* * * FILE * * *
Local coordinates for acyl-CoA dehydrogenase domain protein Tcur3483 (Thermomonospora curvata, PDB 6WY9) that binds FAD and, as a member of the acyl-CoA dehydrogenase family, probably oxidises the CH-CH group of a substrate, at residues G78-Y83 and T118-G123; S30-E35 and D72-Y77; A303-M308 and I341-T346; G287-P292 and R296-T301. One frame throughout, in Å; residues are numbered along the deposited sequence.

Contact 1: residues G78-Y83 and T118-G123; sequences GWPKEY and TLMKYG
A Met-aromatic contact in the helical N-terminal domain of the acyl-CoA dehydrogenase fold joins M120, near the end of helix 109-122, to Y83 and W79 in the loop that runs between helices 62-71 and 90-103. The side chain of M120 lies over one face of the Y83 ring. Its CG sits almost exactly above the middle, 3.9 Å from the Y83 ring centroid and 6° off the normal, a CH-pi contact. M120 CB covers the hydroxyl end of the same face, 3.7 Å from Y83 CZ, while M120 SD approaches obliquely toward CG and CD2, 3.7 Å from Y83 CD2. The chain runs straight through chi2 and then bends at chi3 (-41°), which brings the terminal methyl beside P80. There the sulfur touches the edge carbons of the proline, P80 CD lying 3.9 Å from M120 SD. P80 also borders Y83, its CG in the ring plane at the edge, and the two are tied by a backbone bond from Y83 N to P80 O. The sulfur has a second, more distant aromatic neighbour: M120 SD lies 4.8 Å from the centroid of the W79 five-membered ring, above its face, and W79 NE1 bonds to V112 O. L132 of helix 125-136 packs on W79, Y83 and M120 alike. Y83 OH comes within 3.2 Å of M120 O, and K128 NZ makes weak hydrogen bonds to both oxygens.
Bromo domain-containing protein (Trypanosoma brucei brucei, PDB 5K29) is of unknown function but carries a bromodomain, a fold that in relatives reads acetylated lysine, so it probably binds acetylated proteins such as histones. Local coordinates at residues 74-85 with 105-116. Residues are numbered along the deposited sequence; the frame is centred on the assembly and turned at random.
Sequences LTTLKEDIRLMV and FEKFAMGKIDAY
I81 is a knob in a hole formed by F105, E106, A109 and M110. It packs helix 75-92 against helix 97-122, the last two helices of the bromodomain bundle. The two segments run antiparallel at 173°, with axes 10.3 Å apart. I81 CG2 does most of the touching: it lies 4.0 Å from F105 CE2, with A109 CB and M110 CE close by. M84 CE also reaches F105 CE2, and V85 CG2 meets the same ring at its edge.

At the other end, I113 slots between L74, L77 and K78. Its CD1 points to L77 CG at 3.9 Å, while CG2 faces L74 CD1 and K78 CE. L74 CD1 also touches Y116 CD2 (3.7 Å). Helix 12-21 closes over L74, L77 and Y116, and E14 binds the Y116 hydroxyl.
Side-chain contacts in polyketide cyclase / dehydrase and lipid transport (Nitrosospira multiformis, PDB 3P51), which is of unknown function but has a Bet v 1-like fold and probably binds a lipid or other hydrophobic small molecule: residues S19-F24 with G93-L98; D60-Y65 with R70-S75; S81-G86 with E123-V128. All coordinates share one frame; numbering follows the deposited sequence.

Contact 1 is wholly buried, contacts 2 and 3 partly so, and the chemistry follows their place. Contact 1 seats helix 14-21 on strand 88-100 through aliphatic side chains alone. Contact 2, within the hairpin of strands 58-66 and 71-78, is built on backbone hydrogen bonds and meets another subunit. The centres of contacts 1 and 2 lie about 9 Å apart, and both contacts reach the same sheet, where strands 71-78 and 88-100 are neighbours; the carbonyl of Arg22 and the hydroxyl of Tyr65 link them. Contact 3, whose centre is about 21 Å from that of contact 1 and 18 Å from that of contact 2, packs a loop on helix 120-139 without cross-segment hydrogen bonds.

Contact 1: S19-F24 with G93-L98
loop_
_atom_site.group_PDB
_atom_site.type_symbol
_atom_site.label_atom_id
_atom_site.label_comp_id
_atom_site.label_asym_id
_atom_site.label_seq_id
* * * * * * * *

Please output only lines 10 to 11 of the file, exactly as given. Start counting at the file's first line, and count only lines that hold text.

Contact 1: S19-F24 with G93-L98
loop_